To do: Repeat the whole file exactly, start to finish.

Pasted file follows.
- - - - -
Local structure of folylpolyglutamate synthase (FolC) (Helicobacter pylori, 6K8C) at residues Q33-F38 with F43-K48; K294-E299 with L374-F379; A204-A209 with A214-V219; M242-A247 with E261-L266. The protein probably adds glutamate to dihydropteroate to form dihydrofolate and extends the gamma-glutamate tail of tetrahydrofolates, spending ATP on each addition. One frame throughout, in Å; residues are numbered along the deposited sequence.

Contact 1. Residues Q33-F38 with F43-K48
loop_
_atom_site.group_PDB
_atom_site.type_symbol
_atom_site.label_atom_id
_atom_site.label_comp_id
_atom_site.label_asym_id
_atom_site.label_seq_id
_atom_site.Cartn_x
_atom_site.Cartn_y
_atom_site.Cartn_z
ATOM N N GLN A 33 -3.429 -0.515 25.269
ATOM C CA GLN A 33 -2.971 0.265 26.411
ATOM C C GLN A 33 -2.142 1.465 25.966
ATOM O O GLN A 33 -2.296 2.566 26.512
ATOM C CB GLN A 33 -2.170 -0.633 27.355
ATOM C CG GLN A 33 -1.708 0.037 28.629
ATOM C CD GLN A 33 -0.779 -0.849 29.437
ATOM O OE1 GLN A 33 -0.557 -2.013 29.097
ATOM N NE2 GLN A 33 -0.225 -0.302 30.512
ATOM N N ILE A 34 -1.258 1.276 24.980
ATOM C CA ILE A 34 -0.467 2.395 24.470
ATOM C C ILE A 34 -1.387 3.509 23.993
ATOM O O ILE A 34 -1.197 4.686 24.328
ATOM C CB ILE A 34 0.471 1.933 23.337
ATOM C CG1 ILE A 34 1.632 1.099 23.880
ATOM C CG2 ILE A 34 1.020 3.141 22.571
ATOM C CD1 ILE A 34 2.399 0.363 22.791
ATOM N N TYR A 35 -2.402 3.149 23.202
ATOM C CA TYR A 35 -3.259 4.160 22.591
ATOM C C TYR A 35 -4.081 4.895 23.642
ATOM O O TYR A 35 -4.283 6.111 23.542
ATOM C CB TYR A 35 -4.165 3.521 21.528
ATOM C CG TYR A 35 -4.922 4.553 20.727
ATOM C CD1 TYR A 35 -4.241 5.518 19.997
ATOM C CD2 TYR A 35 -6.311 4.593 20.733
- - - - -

Local structure of folylpolyglutamate synthase (FolC) (Helicobacter pylori, 6K8C) at residues Q33-F38 with F43-K48; K294-E299 with L374-F379; A204-A209 with A214-V219; M242-A247 with E261-L266. The protein probably adds glutamate to dihydropteroate to form dihydrofolate and extends the gamma-glutamate tail of tetrahydrofolates, spending ATP on each addition. One frame throughout, in Å; residues are numbered along the deposited sequence.

Contact 1. Residues Q33-F38 with F43-K48
loop_
_atom_site.group_PDB
_atom_site.type_symbol
_atom_site.label_atom_id
_atom_site.label_comp_id
_atom_site.label_asym_id
_atom_site.label_seq_id
_atom_site.Cartn_x
_atom_site.Cartn_y
_atom_site.Cartn_z
ATOM N N GLN A 33 -3.429 -0.515 25.269
ATOM C CA GLN A 33 -2.971 0.265 26.411
ATOM C C GLN A 33 -2.142 1.465 25.966
ATOM O O GLN A 33 -2.296 2.566 26.512
ATOM C CB GLN A 33 -2.170 -0.633 27.355
ATOM C CG GLN A 33 -1.708 0.037 28.629
ATOM C CD GLN A 33 -0.779 -0.849 29.437
ATOM O OE1 GLN A 33 -0.557 -2.013 29.097
ATOM N NE2 GLN A 33 -0.225 -0.302 30.512
ATOM N N ILE A 34 -1.258 1.276 24.980
ATOM C CA ILE A 34 -0.467 2.395 24.470
ATOM C C ILE A 34 -1.387 3.509 23.993
ATOM O O ILE A 34 -1.197 4.686 24.328
ATOM C CB ILE A 34 0.471 1.933 23.337
ATOM C CG1 ILE A 34 1.632 1.099 23.880
ATOM C CG2 ILE A 34 1.020 3.141 22.571
ATOM C CD1 ILE A 34 2.399 0.363 22.791
ATOM N N TYR A 35 -2.402 3.149 23.202
ATOM C CA TYR A 35 -3.259 4.160 22.591
ATOM C C TYR A 35 -4.081 4.895 23.642
ATOM O O TYR A 35 -4.283 6.111 23.542
ATOM C CB TYR A 35 -4.165 3.521 21.528
ATOM C CG TYR A 35 -4.922 4.553 20.727
ATOM C CD1 TYR A 35 -4.241 5.518 19.997
ATOM C CD2 TYR A 35 -6.311 4.593 20.733